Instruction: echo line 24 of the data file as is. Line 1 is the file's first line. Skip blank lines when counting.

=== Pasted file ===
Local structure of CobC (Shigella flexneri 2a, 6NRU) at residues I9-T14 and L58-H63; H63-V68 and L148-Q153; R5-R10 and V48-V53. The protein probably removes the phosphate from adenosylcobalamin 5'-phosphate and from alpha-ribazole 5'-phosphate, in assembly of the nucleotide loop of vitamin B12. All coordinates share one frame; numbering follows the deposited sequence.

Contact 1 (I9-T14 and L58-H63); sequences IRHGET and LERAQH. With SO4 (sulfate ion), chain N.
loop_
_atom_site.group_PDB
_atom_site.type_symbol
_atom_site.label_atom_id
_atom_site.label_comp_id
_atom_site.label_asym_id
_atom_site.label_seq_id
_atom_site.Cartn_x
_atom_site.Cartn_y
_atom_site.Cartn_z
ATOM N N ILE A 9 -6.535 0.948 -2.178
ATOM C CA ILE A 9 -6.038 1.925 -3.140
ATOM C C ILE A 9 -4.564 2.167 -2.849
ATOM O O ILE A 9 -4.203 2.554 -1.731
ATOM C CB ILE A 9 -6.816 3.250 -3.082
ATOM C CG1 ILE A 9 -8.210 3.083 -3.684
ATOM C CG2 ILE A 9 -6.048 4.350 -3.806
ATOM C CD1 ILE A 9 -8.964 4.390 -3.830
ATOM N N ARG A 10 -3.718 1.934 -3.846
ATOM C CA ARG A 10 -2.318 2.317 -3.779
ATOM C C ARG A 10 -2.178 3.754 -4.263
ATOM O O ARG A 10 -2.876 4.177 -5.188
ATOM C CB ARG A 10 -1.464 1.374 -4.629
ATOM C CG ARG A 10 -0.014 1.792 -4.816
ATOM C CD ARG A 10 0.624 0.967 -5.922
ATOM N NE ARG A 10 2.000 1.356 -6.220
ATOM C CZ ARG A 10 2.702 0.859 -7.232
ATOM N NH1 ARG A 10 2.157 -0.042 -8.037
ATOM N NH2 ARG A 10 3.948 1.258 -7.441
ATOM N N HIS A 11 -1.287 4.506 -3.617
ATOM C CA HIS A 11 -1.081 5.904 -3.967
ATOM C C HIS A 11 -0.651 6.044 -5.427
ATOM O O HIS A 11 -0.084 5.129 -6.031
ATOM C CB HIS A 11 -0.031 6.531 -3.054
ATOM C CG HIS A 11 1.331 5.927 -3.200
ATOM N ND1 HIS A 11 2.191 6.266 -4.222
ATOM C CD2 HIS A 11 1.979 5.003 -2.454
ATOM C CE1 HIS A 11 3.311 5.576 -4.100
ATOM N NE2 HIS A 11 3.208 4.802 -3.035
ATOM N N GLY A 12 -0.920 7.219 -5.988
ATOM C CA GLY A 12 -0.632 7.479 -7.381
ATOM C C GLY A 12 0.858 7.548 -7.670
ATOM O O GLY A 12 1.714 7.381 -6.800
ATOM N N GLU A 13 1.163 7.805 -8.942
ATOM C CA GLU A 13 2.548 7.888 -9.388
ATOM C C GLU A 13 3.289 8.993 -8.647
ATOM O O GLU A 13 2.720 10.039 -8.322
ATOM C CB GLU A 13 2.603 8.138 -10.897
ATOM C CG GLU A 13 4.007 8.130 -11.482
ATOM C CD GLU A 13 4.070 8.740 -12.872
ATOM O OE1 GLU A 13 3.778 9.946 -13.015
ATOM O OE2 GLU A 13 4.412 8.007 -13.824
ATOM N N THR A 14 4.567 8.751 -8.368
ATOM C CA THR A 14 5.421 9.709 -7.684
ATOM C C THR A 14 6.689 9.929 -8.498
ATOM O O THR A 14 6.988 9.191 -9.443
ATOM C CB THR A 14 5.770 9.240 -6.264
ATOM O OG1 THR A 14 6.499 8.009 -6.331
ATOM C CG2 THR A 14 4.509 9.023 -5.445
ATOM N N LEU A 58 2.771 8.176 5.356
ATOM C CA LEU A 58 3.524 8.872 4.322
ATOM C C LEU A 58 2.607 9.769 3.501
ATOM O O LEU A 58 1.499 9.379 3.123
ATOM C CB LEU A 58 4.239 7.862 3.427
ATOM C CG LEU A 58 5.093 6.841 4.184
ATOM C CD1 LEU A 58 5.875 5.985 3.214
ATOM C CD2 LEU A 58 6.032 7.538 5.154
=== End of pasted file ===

ATOM O O ARG A 10 -2.876 4.177 -5.188